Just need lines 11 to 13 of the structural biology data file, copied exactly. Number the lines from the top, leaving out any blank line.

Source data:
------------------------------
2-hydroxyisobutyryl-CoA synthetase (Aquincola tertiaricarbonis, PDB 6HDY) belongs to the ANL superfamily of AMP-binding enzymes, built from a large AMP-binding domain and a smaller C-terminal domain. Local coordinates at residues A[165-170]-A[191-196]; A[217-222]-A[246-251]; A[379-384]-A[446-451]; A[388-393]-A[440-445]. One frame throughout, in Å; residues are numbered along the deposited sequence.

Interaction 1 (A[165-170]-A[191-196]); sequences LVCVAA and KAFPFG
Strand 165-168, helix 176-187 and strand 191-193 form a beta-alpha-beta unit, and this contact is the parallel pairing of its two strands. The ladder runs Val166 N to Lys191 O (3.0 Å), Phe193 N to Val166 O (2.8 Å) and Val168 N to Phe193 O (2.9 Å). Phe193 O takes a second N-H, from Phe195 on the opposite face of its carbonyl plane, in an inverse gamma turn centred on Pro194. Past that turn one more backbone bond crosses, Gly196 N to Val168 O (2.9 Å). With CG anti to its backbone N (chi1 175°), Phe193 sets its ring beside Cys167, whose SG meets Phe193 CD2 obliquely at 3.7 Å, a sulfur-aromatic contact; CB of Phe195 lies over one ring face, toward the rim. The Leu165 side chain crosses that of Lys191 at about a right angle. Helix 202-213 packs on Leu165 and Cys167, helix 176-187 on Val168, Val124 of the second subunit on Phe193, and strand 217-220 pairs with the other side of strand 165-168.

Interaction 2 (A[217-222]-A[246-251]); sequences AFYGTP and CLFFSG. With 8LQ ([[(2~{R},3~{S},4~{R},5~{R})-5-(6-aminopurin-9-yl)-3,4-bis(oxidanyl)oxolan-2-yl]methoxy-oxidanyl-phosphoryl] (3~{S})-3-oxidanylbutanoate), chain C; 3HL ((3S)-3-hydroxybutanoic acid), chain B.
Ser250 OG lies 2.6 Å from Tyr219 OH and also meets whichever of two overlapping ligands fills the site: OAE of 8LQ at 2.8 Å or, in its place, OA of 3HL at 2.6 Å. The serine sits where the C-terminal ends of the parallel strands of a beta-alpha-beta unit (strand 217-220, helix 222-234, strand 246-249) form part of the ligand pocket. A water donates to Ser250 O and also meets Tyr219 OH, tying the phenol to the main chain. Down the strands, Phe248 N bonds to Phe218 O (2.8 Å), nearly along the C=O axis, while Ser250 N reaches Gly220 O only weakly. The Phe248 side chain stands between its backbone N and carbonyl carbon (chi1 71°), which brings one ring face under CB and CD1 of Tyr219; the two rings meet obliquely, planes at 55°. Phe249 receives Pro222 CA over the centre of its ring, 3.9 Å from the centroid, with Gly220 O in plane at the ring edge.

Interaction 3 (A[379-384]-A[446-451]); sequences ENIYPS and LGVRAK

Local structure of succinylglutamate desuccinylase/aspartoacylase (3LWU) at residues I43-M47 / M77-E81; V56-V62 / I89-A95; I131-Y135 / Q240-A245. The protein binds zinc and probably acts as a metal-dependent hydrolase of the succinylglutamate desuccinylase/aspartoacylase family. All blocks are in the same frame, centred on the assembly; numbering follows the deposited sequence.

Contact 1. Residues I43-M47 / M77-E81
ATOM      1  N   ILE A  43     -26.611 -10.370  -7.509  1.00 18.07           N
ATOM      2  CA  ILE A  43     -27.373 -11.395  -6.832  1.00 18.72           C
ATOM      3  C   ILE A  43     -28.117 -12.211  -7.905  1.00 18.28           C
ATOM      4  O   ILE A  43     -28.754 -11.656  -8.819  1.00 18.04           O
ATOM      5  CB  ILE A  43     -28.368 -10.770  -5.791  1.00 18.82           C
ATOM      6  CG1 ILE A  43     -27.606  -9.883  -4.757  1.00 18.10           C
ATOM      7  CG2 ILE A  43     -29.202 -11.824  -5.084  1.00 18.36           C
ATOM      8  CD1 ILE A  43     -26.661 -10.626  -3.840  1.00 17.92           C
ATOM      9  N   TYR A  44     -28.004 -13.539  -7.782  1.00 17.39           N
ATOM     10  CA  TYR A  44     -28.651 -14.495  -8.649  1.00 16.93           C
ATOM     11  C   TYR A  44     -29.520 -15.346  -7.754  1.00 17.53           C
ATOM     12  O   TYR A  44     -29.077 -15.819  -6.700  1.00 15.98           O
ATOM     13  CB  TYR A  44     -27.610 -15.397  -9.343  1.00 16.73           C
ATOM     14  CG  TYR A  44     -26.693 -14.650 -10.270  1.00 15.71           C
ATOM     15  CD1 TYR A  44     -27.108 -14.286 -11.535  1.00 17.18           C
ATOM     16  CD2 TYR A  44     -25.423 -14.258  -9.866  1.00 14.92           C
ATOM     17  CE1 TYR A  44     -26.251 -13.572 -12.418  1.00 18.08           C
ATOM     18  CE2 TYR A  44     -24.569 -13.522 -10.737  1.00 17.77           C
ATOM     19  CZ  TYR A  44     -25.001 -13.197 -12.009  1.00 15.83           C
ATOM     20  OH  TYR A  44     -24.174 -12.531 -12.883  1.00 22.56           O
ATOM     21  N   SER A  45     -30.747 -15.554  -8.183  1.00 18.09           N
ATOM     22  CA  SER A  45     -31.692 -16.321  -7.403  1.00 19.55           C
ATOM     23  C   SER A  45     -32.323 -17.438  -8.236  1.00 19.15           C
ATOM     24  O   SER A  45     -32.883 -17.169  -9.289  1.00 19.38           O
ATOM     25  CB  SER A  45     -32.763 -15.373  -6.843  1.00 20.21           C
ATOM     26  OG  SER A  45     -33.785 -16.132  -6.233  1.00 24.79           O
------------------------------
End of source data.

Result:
ATOM      3  C   ILE A  43     -28.117 -12.211  -7.905  1.00 18.28           C
ATOM      4  O   ILE A  43     -28.754 -11.656  -8.819  1.00 18.04           O
ATOM      5  CB  ILE A  43     -28.368 -10.770  -5.791  1.00 18.82           C